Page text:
In an email to supporters today, Green gubernatorial candidate Lynne Williams announced she will quit the race for governor after failing to gather the required 2,000 signatures from registered Green-Independent Party members to place her name on the ballot.
Williams says that she and her campaign volunteers will now focus instead on helping Green candidates attempt to win seats in the state legislature.
Williams' departure means that, barring the unlikely event of a successful write-in candidacy, there will be no Green candidate for governor for the first time since 1994, when the party first achieved ballot status. The lack of a Green opponent may help Democratic and independent candidates in November. In 2006, Green candidate Pat LaMarche garnered 9.6% of the vote.
Today is the last day for candidates in all three major parties to submit signatures to place their names on the ballot. Several gubernatorial candidates submitted their petitions last week and others are dropping theirs off throughout the day.
If you haven't yet read Chris Busby's feature on the state of Maine's Green Party in last month's Bollard, you should.
After a lackluster fundraising performance so far, and despite promising not to, Green Independent gubernatorial candidate Lynne Williams has announced she will switch to private financing for her campaign.
From Pat LaMarche's BDN column today:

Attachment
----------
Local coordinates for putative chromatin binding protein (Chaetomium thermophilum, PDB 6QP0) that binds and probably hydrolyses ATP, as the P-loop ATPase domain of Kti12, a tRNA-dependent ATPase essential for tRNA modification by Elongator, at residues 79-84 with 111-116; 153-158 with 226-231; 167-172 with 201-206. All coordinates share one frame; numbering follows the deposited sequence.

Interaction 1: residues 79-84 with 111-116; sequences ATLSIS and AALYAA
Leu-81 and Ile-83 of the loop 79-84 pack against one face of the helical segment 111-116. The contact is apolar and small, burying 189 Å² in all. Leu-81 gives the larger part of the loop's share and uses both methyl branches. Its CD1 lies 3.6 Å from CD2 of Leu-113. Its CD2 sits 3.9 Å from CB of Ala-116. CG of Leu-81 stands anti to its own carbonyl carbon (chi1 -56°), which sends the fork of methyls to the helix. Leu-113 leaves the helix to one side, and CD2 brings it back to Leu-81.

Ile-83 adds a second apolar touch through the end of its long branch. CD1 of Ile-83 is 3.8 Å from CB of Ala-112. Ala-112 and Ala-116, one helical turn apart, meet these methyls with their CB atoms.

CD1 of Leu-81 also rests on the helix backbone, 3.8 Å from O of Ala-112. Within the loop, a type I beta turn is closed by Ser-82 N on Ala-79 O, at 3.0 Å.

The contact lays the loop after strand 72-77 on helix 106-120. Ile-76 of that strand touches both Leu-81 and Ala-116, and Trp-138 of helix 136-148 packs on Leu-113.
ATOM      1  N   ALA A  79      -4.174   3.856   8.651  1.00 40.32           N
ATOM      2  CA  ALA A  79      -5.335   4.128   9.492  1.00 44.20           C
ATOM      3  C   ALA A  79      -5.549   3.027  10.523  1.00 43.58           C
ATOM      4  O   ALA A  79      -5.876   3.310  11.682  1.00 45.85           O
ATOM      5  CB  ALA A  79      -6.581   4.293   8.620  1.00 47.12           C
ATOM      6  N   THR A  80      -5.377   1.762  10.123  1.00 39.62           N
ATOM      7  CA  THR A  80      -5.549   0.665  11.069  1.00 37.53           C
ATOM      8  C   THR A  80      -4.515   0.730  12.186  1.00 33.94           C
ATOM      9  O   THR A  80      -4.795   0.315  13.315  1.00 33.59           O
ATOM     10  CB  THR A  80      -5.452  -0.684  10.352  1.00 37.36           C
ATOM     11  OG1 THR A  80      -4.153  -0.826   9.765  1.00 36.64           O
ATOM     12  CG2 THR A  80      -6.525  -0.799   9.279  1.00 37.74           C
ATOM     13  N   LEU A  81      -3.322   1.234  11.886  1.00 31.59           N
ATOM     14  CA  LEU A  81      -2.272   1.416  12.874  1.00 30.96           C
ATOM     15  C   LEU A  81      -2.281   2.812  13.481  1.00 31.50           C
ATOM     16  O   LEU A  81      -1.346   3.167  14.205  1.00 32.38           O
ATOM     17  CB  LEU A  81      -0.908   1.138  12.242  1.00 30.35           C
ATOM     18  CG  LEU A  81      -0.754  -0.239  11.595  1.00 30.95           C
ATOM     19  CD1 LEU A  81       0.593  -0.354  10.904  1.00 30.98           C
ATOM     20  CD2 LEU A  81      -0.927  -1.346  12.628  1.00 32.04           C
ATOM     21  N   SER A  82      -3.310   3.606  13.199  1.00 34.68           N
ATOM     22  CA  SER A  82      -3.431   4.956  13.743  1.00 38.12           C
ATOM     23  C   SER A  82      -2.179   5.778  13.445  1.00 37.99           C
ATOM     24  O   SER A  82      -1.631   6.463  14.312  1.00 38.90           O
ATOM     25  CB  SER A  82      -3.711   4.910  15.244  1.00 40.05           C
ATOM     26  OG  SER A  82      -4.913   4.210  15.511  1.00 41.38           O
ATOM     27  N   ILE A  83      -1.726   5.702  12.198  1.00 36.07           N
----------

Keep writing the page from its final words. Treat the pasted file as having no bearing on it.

No, we Greens are expected to lose the big races. But still, we win the majority of the little races in which we run. You can see the official tallies at gp.org. Because of that success, incrementally larger races have to be fixed before they’re begun.
Summary Of 2008
Total Greens Elected: 48
Total Candidates Running: 299
Summary Of 2009
Total Greens Elected: 50
Total Candidates Running: 144
Some independent confirmation for the theory that a proposed name change for voters in Maine who don't choose a political party from "unenrolled" to "independent" would greatly diminish the official membership of the Maine Green Independent Party.
Linda Cohen, legislative policy committee chairwoman for the Maine Town and City Clerks’ Association, testified during last week’s hearing[...]
"There is currently a great deal of confusion among voters who wish to be independent of a party and who mistakenly check off Green Independent, thinking they have chosen properly,” stated Cohen, according to a copy of her written testimony. “When it comes time to participate in a primary or caucus, they are angry to learn they have chosen the Green Independent Party."
I'm a little late posting this here, but my Down East post for this week is up. I take a look at some bills that will be winding their way through the statehouse over the next few weeks and the consequences one piece of legislation could have for the Maine Green Independent Party.
Jessica Alaimo at PolitickerME is presenting a great four-part series today on the history and future of the Maine Green-Independent party.
One quibble: in the piece on past elections involving the Greens, neither Alaimo nor her subjects can seem to come up with a race where the Greens are assumed to have played a role as spoilers. This ignores a very important piece of Maine history, the 1992 2nd district congressional race won by Olympia Snowe. Pat McGowan (D) got 42% of the vote, Snowe clocked in at 49% and Green-Independent Jonathan Carter recieved 9%. McGowan had nearly tied Snowe two years before and was expected to do even better in '92 until the Greens got involved. Here's how Maine political historian Christian Potholm describes the race:
[McGowan] might well have defeated [Snowe] if it had not been for the Green Party, which siphoned off a number of votes which would most likely have gone to him.
No matter what your political persuasion, you have to admit that Maine politics would be very different today if Olympia Snowe had been defeated for office 16 years ago.